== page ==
I became interested in Korean Christmas Seals in 1936 when I was asked to cover the South Pyengan Province. Each year, thereafter, I sold more than anyone else. In the ninth year – 1940 – I sold all that were sold in that area as far as I know. This consisted of an order for 300.00 worth sold during our Commencement Time at the Pengyang Foreign School. I ordered a second shipment which arrived in September (1940). By then all but a half-dozen of us were leaving Korea on the S.S. Mariposa which had been sent by the U.S. Government to evacuate Americans.
The seals were delivered, while I was hospitalized and in isolation with typhus. But Dr. Smith collected another large sum from these. Those left over were taken with us to Synchun where I remained a year and a half, until repatriated six months after Pearl Harbor.
During this time I went to several churches and schools but did not push sales too much as all our movements were watched by the police and we had to be careful. Whatever seals had been left in Seoul may have been sold. In any case my two large orders had paid all the expenses of the Committee.
I sold to the Roman Catholic Mary Knoll Communities – men and women, to the Unsan Gold Mines, and to the more than one hundred missionaries of the Presbyterian, Methodist and Church of England groups, the hundred children in our foreign school, the Korean academies, a college, a seminary, a “Woman’s Higher Bible Institute, the thousands coming for Bible classes, merchants on the streets, the Corn Products Company and others. Thus, it was not hard to dispose of seals, woodblocks, booklets on T.B.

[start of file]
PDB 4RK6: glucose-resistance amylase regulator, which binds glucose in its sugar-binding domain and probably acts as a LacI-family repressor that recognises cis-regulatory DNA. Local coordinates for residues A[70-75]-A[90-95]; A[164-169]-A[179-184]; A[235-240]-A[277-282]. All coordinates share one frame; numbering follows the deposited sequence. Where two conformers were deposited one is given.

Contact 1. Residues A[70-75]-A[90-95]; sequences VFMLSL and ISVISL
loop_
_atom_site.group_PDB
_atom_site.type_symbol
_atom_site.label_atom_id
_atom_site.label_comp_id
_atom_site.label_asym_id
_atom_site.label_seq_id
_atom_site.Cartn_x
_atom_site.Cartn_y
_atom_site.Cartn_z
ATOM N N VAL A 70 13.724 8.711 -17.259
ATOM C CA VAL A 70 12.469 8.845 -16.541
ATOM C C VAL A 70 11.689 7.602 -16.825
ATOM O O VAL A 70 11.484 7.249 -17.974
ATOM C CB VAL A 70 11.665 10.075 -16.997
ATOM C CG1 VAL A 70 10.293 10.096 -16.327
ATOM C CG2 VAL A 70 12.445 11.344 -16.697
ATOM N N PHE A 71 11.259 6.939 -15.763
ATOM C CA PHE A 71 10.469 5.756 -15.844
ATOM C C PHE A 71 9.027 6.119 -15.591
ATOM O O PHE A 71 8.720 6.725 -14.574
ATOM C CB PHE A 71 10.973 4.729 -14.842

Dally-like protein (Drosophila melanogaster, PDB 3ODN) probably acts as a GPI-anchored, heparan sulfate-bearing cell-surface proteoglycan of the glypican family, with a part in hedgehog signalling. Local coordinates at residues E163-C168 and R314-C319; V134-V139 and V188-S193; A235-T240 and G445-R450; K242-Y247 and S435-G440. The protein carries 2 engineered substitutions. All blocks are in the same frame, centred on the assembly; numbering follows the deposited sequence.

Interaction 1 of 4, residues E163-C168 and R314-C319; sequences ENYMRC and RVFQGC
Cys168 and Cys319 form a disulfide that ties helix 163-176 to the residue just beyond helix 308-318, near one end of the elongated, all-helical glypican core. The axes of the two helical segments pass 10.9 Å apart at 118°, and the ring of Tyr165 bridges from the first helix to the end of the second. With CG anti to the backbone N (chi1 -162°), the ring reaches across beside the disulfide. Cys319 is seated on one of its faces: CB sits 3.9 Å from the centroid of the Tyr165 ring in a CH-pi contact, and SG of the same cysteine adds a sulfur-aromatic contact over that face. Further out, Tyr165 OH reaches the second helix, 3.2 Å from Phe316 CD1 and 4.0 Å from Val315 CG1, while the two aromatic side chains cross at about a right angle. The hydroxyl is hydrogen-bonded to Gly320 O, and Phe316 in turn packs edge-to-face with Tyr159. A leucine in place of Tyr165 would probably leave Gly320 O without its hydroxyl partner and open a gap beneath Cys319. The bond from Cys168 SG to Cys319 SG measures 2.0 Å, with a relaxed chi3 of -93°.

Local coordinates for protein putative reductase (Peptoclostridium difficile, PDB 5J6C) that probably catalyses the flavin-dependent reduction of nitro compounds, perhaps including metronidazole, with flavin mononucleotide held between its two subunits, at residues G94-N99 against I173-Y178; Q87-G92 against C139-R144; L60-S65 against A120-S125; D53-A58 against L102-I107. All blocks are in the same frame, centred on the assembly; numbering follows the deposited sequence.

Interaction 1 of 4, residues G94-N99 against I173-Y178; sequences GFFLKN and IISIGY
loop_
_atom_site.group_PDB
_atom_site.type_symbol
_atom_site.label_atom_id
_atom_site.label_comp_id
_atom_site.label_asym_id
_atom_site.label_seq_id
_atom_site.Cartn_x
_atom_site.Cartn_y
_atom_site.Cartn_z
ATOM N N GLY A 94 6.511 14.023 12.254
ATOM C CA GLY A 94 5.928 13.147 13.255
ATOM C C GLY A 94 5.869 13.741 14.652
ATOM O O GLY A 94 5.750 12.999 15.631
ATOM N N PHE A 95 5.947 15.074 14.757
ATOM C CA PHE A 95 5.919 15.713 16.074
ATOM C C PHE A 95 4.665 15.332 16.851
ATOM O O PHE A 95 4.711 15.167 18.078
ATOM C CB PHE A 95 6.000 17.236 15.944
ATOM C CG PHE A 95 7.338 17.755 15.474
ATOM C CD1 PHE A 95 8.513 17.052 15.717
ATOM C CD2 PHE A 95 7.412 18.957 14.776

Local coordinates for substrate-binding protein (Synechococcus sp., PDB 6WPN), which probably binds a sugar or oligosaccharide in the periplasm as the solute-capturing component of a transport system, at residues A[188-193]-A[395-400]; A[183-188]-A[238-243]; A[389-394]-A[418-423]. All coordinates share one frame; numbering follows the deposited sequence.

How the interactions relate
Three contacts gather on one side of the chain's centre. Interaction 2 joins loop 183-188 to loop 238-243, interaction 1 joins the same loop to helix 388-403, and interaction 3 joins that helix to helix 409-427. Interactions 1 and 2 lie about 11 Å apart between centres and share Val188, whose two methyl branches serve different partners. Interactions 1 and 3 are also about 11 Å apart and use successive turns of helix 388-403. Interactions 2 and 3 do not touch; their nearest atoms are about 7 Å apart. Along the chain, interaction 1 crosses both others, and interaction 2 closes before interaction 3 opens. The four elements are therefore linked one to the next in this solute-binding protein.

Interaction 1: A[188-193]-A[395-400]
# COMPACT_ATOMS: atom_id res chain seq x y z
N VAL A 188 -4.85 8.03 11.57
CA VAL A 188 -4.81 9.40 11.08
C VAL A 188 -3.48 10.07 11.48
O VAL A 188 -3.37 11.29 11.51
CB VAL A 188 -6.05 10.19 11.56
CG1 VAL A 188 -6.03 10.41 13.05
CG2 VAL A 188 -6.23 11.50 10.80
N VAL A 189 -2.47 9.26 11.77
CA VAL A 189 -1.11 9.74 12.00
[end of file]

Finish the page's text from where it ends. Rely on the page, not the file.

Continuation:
Below is a brief sketch of the designers of the various seals which might be of interest to collectors:
Here is a short biography by Archives West: “Lura McLane Smith’s (1885-1979) husband, Roy K. Smith (1885-1958), was a Presbyterian medical missionary in Korea, in Seoul and Mason. The collection contains booklets, pamphlets, newspaper and magazine clippings related to Smith’s missionary work in Korea.” Interestingly her sociology dissertation from 1911 titled “A Study of the Korean People” is available online from the University of Kansas website.
1 thought on “The Korean Christmas Seals (1960)”
Elizabeth Keith is a very famous artist of Asian works. For those interested in Elizabeth Keith’s works, there is a book with most of her art: “Elizabeth Keith – The Printed Works”, Miles, Richard, published by Pacific Asia Museum, Pasadena, California, 1991. She did a lot of Asian artwork, especially in Japan. I see on eBay there are currently 7 or so of her original woodblock works , all from Japan, ranging from US1000 – US9000, so we can see why Laura McLane Smith wrote that they are expensive and she could not afford them. There are many “prints and posters” available for far less, so one would have to be careful when buying an original.